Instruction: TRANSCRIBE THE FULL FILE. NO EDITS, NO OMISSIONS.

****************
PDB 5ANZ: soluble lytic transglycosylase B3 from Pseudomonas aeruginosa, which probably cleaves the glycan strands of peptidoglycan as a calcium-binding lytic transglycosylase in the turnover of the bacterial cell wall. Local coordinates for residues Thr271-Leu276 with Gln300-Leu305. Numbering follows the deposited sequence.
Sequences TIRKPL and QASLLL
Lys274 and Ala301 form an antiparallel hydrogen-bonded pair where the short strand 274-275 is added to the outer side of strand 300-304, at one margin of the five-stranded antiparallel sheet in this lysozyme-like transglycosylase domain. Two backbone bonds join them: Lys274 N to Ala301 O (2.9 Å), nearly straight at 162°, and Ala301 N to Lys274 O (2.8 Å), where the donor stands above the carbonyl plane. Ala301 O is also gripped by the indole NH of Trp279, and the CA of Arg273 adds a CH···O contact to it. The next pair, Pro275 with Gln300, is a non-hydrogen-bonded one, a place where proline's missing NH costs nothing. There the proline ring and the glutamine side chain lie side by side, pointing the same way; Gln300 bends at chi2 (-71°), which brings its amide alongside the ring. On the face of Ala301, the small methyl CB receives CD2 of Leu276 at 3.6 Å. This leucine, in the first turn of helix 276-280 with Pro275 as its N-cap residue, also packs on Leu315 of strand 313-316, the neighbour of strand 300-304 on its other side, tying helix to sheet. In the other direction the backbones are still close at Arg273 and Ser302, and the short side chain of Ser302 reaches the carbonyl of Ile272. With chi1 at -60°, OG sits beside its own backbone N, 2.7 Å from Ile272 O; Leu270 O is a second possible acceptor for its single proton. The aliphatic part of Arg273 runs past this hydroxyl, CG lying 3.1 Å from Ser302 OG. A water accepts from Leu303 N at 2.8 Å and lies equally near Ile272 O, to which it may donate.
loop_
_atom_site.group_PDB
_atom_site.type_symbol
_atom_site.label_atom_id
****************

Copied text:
PDB 5ANZ: soluble lytic transglycosylase B3 from Pseudomonas aeruginosa, which probably cleaves the glycan strands of peptidoglycan as a calcium-binding lytic transglycosylase in the turnover of the bacterial cell wall. Local coordinates for residues Thr271-Leu276 with Gln300-Leu305. Numbering follows the deposited sequence.
Sequences TIRKPL and QASLLL
Lys274 and Ala301 form an antiparallel hydrogen-bonded pair where the short strand 274-275 is added to the outer side of strand 300-304, at one margin of the five-stranded antiparallel sheet in this lysozyme-like transglycosylase domain. Two backbone bonds join them: Lys274 N to Ala301 O (2.9 Å), nearly straight at 162°, and Ala301 N to Lys274 O (2.8 Å), where the donor stands above the carbonyl plane. Ala301 O is also gripped by the indole NH of Trp279, and the CA of Arg273 adds a CH···O contact to it. The next pair, Pro275 with Gln300, is a non-hydrogen-bonded one, a place where proline's missing NH costs nothing. There the proline ring and the glutamine side chain lie side by side, pointing the same way; Gln300 bends at chi2 (-71°), which brings its amide alongside the ring. On the face of Ala301, the small methyl CB receives CD2 of Leu276 at 3.6 Å. This leucine, in the first turn of helix 276-280 with Pro275 as its N-cap residue, also packs on Leu315 of strand 313-316, the neighbour of strand 300-304 on its other side, tying helix to sheet. In the other direction the backbones are still close at Arg273 and Ser302, and the short side chain of Ser302 reaches the carbonyl of Ile272. With chi1 at -60°, OG sits beside its own backbone N, 2.7 Å from Ile272 O; Leu270 O is a second possible acceptor for its single proton. The aliphatic part of Arg273 runs past this hydroxyl, CG lying 3.1 Å from Ser302 OG. A water accepts from Leu303 N at 2.8 Å and lies equally near Ile272 O, to which it may donate.
loop_
_atom_site.group_PDB
_atom_site.type_symbol
_atom_site.label_atom_id